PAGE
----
I do not believe anybody who works at Google who is not completely an idiot believes "the Google defence":

The output of these programs reaches me - "Recommended for you", on Youtube - and I am a human; it was produced by humans; it was programmed by humans; I very probably can read and understand these programs if they were submitted to me; it is used for, against or on humans; humans profit from these programs; and so to shift the blame on to the program (rather than the programmer and his employer) is total and complete bullshit, that tries in fact to appeal to a kind of magical thinking: "We are not responsible for the programs we wrote, because programs are tools: Blame the tools, not the programmers!".

So no: I do not think we need "notions of software agency and responsibility". We also do not need to consider
"notions of a hammer's agency and responsibility" for being the tool of murder: that is all complete baloney. The hammer and the programs are tools, and the human beings using them are responsible for what they do with them and what they do.

Computers do mathematics, and are programmed by humans, and those who make and owe the programs and run them are responsible for their doings, precisely as an accountant is responsible that his sums are correct.

2. NSA Collected Data on Millions of Americans Just to Investigate 248 People

The next item is an article by Spencer Ackerman that I found on AlterNet but that originated on The Guardian:

This starts as follows:

The National Security Agency was interested in the phone data of fewer than 250 people believed to be in the United States in 2013, despite collecting the phone records of nearly every American.

As acknowledged in the NSA's first-ever disclosure of statistics about how it uses its broad surveillance authorities,  released Friday, the NSA performed queries of its massive phone records troves for 248 "known or presumed US persons" in 2013.

The first question I have is of course: But why should I believe the notorious liars of the NSA? Indeed, Spencer Ackerman says, on page 2 of his article:

Some privacy advocates expressed scepticism about how genuine and accurate an account of NSA surveillance the report actually provides.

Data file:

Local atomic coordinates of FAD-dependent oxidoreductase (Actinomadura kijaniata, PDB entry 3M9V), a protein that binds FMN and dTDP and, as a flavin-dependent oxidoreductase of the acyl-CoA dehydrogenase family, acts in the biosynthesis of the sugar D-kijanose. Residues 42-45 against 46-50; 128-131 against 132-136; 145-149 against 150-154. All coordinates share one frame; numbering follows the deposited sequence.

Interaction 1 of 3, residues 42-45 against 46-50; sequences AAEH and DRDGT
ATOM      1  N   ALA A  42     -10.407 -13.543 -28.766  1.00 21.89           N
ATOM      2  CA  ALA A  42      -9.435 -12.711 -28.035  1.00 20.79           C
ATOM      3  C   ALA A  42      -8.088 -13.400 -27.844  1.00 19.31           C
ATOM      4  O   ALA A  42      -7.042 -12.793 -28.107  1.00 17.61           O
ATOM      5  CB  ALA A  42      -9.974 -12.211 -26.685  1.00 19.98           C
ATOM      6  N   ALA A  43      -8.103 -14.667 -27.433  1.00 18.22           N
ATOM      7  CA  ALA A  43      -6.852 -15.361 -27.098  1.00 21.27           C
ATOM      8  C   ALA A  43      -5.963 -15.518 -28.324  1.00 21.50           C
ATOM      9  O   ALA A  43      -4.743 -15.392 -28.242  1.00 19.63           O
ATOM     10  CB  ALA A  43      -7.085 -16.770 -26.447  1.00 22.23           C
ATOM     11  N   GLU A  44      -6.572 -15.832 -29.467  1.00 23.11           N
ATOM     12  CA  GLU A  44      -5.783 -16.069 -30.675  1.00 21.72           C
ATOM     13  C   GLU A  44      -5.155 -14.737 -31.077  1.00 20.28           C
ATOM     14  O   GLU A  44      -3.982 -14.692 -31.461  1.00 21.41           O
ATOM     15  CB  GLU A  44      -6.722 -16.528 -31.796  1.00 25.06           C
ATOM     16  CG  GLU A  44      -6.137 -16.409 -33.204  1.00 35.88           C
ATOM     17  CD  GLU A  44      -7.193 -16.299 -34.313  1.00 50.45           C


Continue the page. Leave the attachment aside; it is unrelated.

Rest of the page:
"The ODNI report calls itself into question by saying they're providing numbers, but immediately saying those numbers are only true to the extent the intelligence community believes it can release them without compromising sensitive information," said Amie Stepanovich of the digital rights group Access.

"The numbers could be much greater, and made to look smaller because of what the intelligence community calls preserving intelligence programs.

Yes, indeed. Overall, my response is that I disbelieve the numbers and I disbelieve the NSA, and the only way to stop my disbelief is complete honesty - which no one will get (who does not belong to the top of the NSA) as long as the NSA is running.

3. Greenwald: NSA is Attack on our Dissent 

The next item is an article by Diego Ibanez, who is an activist with Occupy Wall Street, on Common Dreams, though it originated on Waging Nonviolence:

This starts as follows:

“Good people don’t hide; bad people have to hide because they are planning evil things like trying to bomb this auditorium,” said Glenn Greenwald during a presentation at Carnegie Hall in New York City earlier this week.

He explained that he took that line from former CIA director Michael Hayden, who kept on repeating that warning during a debate in Toronto a couple months ago.

Well... it certainly shows "good" does not mean the same in Hayden's and in Greenwald's mouth - indeed, for Hayden a person is good by and large to the extent the person does not think for him- or herself, and accepts the government's lies, while for Greenwald a person is good by and large to the extent the person does think for him- or herself, and does not accept the government's lies. At least, that is the inferences I think are justified, on average. 

Diego Ibanez also says:

As Greenwald explained, Snowden was a 29-year-old who had a loving girlfriend, a well-paying job and parents and friends who loved him. The idea that he would throw that all away was incomprehensible to the media and elites, who Greenwald described as “soulless.” So, according to Greenwald, they quickly assumed that the whistleblower must have psychological problems, and went on to diagnose him as a “fame-seeking narcissist.”

Perhaps. But I think it is more probable that as soon as it was known that Snowden was the man who revealed the NSA, it was decided he had to be painted in the darkest possible lights, not because he was "incomprehensible to the media and elites" (though indeed he probably was), but because the NSA had to hide so very much, and the human characteristic to bad news is to try to kill the messenger and to deny or invalidate the bad news. And that is what happened.

Then Ibanez says: